Learning to make a bed, do laundry and empty the dishwasher are important skills for kids to learn, but they don’t need to be tied to money.

“Learning those skills as a team player is important for development and it is one predictor of how well a kid will graduate from college.”

Tip 3: Start the college conversation early

While there’s no need to tell your child about how much money you make or what you have saved in your 401k, Kobliner said it is important to start talking to your kids about college and cost as early as eighth grade. By age 16, kids normally start asking parents about their financial situation to learn if they’ll be able to go to the college they want to attend.

“I think it is important not to get your kids nervous or frantic,” Kobliner said. “We know parents who tell their kids that they have saved for the kids’ college … those kids are three times more likely to go to college regardless of how much money is in the account.”

Kobliner recommended starting that conversation using assistance from websites such as the federal government’s FAFSA4caster, which helps kids see how much different schools will expect them to pay and what schools are more generous with financial aid.

Tip 4: Think twice about an after-school job

Studies have shown there is some benefit to having an after-school job, but Kobliner said that often depends on the kid and just how much homework they have.

“When kids work more than 15 hours a week during the school year that has a direct impact on the grades they get,” Kobliner said. “Less than 15 hours a week, which is not that much, including weekends: that’s fine for working. But when you get beyond that, it has a pretty direct impact on grades, which could impact financial aid later on.”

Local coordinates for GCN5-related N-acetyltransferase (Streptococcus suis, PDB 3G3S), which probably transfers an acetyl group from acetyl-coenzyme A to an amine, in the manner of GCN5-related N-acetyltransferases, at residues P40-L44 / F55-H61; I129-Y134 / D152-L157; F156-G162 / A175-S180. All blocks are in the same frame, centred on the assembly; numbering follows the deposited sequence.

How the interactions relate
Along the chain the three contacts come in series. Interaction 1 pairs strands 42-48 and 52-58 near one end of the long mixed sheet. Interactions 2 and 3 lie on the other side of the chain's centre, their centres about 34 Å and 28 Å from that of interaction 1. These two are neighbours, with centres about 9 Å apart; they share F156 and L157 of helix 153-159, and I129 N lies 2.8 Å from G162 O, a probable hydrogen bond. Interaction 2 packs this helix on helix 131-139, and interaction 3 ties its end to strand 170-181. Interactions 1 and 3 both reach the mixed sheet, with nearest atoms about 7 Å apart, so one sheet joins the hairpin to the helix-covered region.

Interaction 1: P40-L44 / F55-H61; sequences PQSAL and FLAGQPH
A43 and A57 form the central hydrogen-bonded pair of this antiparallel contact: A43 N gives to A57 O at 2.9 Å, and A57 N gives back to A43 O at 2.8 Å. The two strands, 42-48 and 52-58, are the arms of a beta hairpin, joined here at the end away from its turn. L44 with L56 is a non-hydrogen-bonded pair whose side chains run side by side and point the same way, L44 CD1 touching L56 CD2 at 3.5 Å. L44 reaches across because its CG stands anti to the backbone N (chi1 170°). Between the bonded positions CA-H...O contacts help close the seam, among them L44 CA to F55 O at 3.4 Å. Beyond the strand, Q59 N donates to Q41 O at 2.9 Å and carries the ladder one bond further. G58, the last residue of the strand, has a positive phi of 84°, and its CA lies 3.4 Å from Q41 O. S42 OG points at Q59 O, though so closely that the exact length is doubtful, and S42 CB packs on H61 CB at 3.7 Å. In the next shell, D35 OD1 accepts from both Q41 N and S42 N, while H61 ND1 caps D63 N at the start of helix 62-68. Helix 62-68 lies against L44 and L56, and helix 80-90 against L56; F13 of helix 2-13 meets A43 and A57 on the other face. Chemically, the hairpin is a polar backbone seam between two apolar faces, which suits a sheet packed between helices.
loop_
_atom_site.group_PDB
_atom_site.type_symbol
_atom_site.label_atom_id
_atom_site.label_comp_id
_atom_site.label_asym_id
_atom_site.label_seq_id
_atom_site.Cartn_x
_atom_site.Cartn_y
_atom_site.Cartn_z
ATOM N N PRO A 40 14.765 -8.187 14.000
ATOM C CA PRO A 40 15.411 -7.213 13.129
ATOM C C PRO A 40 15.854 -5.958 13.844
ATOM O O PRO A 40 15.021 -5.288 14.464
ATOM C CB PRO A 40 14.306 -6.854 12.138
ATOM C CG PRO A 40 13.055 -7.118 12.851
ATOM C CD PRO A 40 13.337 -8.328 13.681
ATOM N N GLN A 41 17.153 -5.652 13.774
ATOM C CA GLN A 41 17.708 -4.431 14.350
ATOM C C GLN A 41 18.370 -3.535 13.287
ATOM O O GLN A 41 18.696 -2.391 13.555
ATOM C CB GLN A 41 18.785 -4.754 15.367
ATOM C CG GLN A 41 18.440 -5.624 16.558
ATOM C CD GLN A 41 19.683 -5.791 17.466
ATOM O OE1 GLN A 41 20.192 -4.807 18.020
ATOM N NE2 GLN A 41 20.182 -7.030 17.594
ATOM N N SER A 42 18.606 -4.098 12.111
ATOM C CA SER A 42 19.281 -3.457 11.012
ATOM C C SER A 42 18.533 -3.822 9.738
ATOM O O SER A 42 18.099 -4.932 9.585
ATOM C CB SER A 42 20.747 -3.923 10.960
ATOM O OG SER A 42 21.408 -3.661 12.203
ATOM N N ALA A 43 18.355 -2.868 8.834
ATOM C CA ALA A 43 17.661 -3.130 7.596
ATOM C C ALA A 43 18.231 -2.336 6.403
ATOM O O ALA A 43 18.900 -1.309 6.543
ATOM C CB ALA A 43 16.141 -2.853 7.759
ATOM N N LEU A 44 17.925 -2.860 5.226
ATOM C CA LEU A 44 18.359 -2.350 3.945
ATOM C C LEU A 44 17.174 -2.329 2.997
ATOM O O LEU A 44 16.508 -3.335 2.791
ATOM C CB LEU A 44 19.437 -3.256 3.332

In college, however, studies have shown that students who work 20 hours or fewer a week at a campus job actually have higher GPAs than other students.

“Work-school balance has become a conversation parents have to have with kids,” Kobliner said.

Tip 5: ‘No’ is powerful at the checkout line

When it comes to financial literacy advice for your kids about shopping, Kobliner had a simple answer:

“I think one of the most important lessons you can say as a parent is ‘no,’” Kobliner said. “As parents, now that in more and more cases it is a dual income family and we’re in a rush, maybe you run into the checkout line and one of your kids, invariably, will ask for something. It is hard to say no, but when parents say yes repeatedly at the checkout line, they are wearing away at their impulse control.”

A study from Duke University found that those kids are much more likely to get into credit card debt.

Another part of shopping financial literacy, is to talk to kids about messaging in stores and misinterpretation of messages.

“Twenty percent off something you don’t need is something you don’t need,” Kobliner said. “People get so lured in by that percentage off they don’t realize they are spending money on something they don’t really want. Store credit cards are also a problem. Those interest rates are much higher than average and if you don’t pay it off immediately, that debt could stack up.”